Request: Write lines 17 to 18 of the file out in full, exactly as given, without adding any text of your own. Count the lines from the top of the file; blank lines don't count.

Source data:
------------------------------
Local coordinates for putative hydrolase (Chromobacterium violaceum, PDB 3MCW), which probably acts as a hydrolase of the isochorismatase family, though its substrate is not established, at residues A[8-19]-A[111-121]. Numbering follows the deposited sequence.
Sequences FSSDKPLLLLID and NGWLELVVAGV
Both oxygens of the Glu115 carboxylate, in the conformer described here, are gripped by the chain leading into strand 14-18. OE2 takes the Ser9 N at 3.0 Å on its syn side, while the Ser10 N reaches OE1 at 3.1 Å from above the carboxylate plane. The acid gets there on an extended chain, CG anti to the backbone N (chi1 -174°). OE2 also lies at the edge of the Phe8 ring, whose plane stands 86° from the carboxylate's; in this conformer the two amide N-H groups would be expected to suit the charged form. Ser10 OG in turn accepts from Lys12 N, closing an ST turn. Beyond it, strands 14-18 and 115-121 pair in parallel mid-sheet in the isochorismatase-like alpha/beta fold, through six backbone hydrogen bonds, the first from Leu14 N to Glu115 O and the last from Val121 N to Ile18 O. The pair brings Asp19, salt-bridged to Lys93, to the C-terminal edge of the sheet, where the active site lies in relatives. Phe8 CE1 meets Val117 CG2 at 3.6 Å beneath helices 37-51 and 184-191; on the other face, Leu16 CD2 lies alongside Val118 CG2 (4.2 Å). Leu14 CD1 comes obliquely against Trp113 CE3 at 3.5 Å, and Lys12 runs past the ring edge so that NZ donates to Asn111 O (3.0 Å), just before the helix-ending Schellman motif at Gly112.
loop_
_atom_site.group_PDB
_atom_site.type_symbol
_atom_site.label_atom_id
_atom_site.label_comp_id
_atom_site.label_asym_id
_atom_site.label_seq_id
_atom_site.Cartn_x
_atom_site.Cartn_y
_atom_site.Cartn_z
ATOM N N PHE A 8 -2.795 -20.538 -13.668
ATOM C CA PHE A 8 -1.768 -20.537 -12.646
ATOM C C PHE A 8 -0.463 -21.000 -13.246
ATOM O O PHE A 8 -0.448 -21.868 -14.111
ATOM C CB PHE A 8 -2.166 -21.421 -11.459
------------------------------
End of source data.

ATOM O O PHE A 8 -0.448 -21.868 -14.111
ATOM C CB PHE A 8 -2.166 -21.421 -11.459